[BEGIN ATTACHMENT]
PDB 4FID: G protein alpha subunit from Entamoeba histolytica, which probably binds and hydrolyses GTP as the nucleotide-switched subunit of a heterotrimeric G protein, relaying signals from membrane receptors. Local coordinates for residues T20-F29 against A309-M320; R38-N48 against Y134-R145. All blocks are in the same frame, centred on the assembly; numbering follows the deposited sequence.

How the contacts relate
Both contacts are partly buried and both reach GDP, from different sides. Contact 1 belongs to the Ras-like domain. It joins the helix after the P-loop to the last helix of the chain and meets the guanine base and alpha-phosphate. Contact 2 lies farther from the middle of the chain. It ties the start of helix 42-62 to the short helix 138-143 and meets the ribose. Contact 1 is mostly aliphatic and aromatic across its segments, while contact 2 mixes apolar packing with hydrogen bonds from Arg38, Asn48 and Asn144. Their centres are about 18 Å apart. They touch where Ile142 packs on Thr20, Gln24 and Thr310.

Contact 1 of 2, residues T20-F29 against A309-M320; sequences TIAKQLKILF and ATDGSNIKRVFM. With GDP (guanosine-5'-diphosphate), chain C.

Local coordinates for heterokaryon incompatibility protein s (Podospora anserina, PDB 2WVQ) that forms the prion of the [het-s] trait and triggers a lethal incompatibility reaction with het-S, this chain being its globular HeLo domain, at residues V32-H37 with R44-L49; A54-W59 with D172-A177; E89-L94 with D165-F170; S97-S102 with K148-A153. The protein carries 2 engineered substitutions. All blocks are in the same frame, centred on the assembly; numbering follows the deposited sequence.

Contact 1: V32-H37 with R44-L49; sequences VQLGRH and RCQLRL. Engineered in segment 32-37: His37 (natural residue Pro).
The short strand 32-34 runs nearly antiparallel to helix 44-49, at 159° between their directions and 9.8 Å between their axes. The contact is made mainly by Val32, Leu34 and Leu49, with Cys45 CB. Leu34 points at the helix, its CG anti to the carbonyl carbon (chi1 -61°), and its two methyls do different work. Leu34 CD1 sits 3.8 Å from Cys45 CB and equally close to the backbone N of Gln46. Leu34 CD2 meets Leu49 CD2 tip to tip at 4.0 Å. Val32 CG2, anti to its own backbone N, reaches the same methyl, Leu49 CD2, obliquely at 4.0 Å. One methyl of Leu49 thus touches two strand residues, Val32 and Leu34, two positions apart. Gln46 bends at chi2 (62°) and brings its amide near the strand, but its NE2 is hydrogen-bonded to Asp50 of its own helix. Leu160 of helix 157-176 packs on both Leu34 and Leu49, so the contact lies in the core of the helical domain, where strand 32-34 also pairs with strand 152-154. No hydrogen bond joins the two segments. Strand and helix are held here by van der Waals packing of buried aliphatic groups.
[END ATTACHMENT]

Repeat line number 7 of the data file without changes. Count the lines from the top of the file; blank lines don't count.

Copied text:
The short strand 32-34 runs nearly antiparallel to helix 44-49, at 159° between their directions and 9.8 Å between their axes. The contact is made mainly by Val32, Leu34 and Leu49, with Cys45 CB. Leu34 points at the helix, its CG anti to the carbonyl carbon (chi1 -61°), and its two methyls do different work. Leu34 CD1 sits 3.8 Å from Cys45 CB and equally close to the backbone N of Gln46. Leu34 CD2 meets Leu49 CD2 tip to tip at 4.0 Å. Val32 CG2, anti to its own backbone N, reaches the same methyl, Leu49 CD2, obliquely at 4.0 Å. One methyl of Leu49 thus touches two strand residues, Val32 and Leu34, two positions apart. Gln46 bends at chi2 (62°) and brings its amide near the strand, but its NE2 is hydrogen-bonded to Asp50 of its own helix. Leu160 of helix 157-176 packs on both Leu34 and Leu49, so the contact lies in the core of the helical domain, where strand 32-34 also pairs with strand 152-154. No hydrogen bond joins the two segments. Strand and helix are held here by van der Waals packing of buried aliphatic groups.